An Economist's Guide to Dieting and Burning Calories
American adults downed an average of 6,000 calories on Christmas day—and are now living to regret their feasts. That means each adult consumed in that one day the calories recommended for a single adult for three days. And given that many Americans watched their food intake carefully, many other Americans consumed on Christmas enough calories for several adults, if not an SUV full of them. Much of the excess calories will, of course, be packed on top of people’s already excessively padded butts and guts.
How to make amends? The easy answer all too many nutritionist and fat experts give is to seek a “negative energy balance,” which is to professional jargon for the obvious, eat less than you expend. Well, duh! I dare say all but brain-dead Americans know that.
Many Americans will return to diets they used before, most of which haven’t worked (judging by Americans’ continuing expanding waistlines). Let me proposed a new approach to dieting that draws on two solid economic propositions:
First, “demand curves slope downward,” which is to say that if the price of food goes up, the quantity consumed will go down.
Second, “incentive matters,” which is to say that successful diets require some real or imagined gain that exceeds any pain associated with weight loss.
What dieting advice plays to these long-tested economic dictums? Let me give you my top 10 dieting tips that fall out of my economic analysis of the country’s excess-weight problems:
First, settle on the amount of weight you want to lose, say, by Christmas. Then, agree to pay someone, preferably someone you don’t like, $500 (or $1,000) if you have not lost the desired weight by Christmas Eve. The pledged payment will immediately raise the price of calorie-rich combo meals at fast-food restaurants and provide a reward for running an extra mile, literally.
Second, if wine consumption is a contributor to your excess weight, buy more expensive wine, because the higher price will cause you to sip the wine more slowly and cause you to down fewer glasses. Ditto for eating out. Commit to going to more expensive restaurants. You will tend to get smaller and healthier portions and forgo the high-priced desserts.
Third, recognize that out-of-home meals generally are more fattening than in-home meals. Agree on a tight monthly budget for eating out and put the budgeted amount of cash in an envelope. The budgeted cash will raise the cost of meals out, because they will force you to assess the cost of going out today in terms of giving up meals out later in the month.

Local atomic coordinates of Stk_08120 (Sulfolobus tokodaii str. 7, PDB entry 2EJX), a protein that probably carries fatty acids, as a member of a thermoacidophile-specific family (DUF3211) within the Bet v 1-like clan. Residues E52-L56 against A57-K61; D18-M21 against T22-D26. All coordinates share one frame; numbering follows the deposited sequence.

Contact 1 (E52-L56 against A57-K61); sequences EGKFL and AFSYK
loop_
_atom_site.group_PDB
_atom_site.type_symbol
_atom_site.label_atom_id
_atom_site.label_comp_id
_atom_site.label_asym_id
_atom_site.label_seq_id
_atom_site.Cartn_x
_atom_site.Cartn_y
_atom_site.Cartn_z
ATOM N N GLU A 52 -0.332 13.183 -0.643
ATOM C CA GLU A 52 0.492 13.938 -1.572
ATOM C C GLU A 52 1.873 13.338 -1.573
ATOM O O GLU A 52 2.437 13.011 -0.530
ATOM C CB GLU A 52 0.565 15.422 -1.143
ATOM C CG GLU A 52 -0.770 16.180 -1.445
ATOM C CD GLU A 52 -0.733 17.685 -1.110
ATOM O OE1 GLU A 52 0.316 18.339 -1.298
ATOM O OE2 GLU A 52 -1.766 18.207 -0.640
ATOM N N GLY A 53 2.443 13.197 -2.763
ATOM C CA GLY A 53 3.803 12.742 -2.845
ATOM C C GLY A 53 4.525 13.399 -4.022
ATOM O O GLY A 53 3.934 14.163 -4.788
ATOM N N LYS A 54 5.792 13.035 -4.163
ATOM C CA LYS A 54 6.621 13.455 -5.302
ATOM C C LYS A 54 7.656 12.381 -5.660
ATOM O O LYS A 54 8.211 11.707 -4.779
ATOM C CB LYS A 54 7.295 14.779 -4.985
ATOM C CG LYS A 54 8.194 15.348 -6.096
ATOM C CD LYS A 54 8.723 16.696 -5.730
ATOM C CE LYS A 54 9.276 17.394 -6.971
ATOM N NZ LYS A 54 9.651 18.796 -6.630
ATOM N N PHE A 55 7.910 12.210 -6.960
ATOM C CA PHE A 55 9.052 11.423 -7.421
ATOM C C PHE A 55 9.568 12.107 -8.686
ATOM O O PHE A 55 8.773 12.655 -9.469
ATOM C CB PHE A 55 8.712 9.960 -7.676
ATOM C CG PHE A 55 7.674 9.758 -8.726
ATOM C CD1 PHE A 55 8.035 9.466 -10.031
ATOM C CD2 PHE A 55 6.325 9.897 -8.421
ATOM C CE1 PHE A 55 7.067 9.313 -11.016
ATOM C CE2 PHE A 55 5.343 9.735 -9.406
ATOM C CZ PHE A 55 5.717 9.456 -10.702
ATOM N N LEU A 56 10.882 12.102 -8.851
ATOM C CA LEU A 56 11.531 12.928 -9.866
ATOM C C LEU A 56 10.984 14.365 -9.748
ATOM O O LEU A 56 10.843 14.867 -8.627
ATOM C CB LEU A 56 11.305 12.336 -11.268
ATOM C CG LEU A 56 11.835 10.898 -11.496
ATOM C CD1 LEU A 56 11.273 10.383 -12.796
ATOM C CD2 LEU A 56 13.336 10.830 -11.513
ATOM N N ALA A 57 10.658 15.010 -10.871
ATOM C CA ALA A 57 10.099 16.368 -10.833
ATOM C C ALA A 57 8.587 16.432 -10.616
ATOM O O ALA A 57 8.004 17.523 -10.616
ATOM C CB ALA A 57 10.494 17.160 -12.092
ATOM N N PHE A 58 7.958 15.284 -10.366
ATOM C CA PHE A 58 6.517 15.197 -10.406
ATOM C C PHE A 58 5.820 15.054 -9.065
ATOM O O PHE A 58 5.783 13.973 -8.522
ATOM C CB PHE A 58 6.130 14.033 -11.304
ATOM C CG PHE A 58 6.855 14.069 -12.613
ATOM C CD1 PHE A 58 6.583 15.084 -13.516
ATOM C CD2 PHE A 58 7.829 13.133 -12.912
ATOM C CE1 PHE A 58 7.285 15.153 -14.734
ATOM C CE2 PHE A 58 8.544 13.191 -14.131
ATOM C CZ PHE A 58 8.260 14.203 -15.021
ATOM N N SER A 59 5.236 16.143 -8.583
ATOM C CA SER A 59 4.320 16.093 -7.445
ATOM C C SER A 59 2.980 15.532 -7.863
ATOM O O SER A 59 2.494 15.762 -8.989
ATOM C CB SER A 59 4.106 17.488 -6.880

Fourth, many Americans use credit cards to pay for food for an obvious reason: they make the immediate cost of food “feel” cheaper. Raise the perceived cost of food purchases by committing to using only cash.
Fifth, if you have a candy bowl with leftover Christmas goodies on your office desk, place it as far away as you can in your office. Better yet, put the bowl on someone else’s desk down the hall, which will increase the walking “price” of snacking.
Sixth, researchers have found that people who use large dinner plates eat larger portions than people who use small plates. Throw out your 12-inch plates and replace them with 10-inch plates. Better yet, use your salad plates for dinners.
Seventh, people who have fat friends tend to be fat themselves, and tend to gain more weight than people with thin friends, mainly because weight has a lower psychic cost when all around are heavy. Make thin friends, exactly because they will make you feel fatter.
Eighth, people eat more when they go to eat with people of the same sex, presumably because they are not trying to attract them as sexual partners and mates. Increase the frequency you eat with people of the opposite sex.
Ninth, we all are inclined to put our trimmest pictures on our Facebook sites. Put your most unflattering and fattening pictures up for all to see. Such postings will increase the incentive you have to lose weight and post new, thinner pictures.
Tenth, join a gym that has a high upfront investment and low monthly payment, or low payment per visit. The low marginal cost will encourage you to work out more often.
Frankly, there are a multitude of ways to lose those Christmas calories, and then some. The key is to find ways to make food more expensive (in real or perceived ways) and to find a payoff for controlling the calorie intake.